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Woodland Habitat Piles

24th February 2017 @ 6:06am – by Charles Bradley
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Anyone walking through the woodland recently can hardly have failed to notice the piles of cut material at intervals throughout its length. Called habitat piles, they are a part of our work to encourage all manner of wildlife within the woodland. There are two types. One sort look like (and indeed they are) a heap of small twigs and other brash, which will provide shelter for tiny creatures. The other sort are made up of larger sticks and small logs, arranged layer upon layer, in order to leave spaces in between, so that slightly larger creatures can wriggle and work their way between them to find shelter. Building these has taken the woodland volunteers a long time, spread over several weeks.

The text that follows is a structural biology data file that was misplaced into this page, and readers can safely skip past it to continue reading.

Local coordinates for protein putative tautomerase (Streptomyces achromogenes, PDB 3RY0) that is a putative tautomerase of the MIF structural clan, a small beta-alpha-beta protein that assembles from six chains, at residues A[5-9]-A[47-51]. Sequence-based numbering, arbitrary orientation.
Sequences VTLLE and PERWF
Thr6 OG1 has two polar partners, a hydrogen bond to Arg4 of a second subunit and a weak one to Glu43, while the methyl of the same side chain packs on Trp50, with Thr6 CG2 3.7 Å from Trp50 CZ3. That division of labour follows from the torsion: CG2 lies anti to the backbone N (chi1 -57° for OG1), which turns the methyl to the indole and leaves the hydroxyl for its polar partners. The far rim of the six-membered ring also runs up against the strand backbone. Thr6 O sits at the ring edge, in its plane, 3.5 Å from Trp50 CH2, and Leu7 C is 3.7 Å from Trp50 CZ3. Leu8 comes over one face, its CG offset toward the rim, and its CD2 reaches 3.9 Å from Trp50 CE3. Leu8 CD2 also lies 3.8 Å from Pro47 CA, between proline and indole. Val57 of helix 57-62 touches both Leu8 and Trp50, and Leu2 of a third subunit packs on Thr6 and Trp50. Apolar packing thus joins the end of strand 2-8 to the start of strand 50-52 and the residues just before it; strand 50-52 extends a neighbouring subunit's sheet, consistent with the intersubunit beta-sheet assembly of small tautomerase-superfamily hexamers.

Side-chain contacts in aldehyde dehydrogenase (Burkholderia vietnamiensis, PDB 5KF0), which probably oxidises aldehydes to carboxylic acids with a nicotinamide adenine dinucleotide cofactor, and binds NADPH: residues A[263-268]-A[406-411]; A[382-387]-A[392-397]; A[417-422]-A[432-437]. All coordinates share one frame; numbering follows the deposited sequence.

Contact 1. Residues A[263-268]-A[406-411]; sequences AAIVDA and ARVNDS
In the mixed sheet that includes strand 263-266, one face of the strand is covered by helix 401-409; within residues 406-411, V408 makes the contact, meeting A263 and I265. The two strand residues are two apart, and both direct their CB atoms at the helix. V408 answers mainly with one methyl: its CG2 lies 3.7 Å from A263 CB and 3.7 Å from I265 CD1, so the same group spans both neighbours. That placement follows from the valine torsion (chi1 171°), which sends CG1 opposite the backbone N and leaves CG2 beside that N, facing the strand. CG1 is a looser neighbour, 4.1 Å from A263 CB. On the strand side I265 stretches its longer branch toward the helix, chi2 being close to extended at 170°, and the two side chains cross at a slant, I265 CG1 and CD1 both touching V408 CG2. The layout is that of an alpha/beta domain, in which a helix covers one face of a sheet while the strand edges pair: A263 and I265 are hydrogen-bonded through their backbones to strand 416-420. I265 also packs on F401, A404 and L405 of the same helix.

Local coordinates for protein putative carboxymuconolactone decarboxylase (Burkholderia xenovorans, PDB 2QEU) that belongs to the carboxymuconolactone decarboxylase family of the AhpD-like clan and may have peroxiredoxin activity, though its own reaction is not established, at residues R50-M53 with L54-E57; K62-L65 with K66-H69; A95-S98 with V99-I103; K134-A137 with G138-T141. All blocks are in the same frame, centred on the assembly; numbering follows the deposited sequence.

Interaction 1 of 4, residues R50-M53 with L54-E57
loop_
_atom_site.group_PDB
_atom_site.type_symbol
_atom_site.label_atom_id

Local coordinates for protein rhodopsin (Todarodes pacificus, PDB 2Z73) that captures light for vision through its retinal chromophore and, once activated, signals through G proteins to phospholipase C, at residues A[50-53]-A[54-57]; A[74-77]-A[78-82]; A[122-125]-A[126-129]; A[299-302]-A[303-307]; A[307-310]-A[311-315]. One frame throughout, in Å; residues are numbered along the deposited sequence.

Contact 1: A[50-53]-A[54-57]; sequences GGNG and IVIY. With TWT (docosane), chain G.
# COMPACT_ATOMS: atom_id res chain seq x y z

Clearly, our intention with the habitat piles has been misunderstood by someone, who, without any permission, has been removing logs and large sticks to use as firewood! The neat stacks of sticks, painstakingly constructed by our volunteers have been demolished and the 'best' bits – the ones most useful for use in fires – have been removed. Doing this is not only theft but it also displays scant regard for the work of the volunteers and a total lack of concern for the creatures we are trying to encourage in the woodland. This isn't what Tarvin's woodland is about. It is so disappointing!

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